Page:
Patient outcomes after hospitalisation with COVID-19 and implications for follow-up: results from a prospective UK cohort

David T Arnold, Fergus W Hamilton, Alice Milne, Anna J Morley, Jason Viner, Marie Attwood, Alan Noel, Samuel Gunning, Jessica Hatrick, Sassa Hamilton, Karen T Elvers, Catherine Hyams, Anna Bibby, Ed Moran, Huzaifa I Adamali, James William Dodd, Nicholas A Maskell, Shaney L Barratt

Research output: Contribution to journalArticle (Academic Journal)peer-review

17 Downloads (Pure)


The longer-term consequences of SARS-CoV-2 infection are uncertain. Consecutive patients hospitalised with COVID-19 were prospectively recruited to this observational study (n=163). At 8-12 weeks postadmission, survivors were invited to a systematic clinical follow-up. Of 131 participants, 110 attended the follow-up clinic. Most (74%) had persistent symptoms (notably breathlessness and excessive fatigue) and limitations in reported physical ability. However, clinically significant abnormalities in chest radiograph, exercise tests, blood tests and spirometry were less frequent (35%), especially in patients not requiring supplementary oxygen during their acute infection (7%). Results suggest that a holistic approach focusing on rehabilitation and general well-being is paramount.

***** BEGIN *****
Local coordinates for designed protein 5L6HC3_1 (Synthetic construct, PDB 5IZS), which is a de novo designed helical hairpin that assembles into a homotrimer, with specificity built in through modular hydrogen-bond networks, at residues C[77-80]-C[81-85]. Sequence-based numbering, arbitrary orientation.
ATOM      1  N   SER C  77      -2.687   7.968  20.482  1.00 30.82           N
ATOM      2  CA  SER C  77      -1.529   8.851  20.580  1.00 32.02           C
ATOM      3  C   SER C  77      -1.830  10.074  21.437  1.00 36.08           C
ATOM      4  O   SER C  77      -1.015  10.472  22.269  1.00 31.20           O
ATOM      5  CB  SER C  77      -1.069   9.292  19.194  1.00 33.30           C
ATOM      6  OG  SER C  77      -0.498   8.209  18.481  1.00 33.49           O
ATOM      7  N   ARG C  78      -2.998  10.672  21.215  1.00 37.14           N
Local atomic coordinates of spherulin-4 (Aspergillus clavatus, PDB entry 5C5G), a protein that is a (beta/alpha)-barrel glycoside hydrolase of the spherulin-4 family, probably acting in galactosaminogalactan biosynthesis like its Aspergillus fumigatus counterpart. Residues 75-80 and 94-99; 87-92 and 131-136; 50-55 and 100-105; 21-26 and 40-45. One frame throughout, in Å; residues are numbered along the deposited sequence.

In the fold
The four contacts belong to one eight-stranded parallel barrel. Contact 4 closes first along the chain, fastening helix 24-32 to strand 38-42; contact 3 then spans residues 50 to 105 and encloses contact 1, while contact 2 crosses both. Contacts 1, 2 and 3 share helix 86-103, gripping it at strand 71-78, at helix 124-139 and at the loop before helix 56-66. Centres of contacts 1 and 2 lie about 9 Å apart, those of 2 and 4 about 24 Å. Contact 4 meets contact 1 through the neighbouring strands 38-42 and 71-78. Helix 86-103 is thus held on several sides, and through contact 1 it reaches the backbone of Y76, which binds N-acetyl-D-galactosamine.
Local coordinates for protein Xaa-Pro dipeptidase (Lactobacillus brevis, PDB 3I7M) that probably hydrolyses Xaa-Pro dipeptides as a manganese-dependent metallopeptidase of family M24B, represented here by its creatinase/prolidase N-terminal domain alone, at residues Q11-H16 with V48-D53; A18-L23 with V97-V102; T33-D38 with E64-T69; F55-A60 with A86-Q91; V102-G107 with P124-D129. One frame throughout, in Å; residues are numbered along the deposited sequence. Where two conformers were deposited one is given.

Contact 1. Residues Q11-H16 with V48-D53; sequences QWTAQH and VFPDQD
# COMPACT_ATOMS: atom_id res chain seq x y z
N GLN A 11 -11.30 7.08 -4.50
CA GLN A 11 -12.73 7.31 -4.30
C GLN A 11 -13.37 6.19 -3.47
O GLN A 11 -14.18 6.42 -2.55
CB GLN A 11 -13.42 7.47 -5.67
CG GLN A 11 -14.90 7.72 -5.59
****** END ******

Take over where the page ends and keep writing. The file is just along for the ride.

Original languageEnglish
Number of pages4
Early online date3 Dec 2020
Publication statusE-pub ahead of print - 3 Dec 2020

Cite this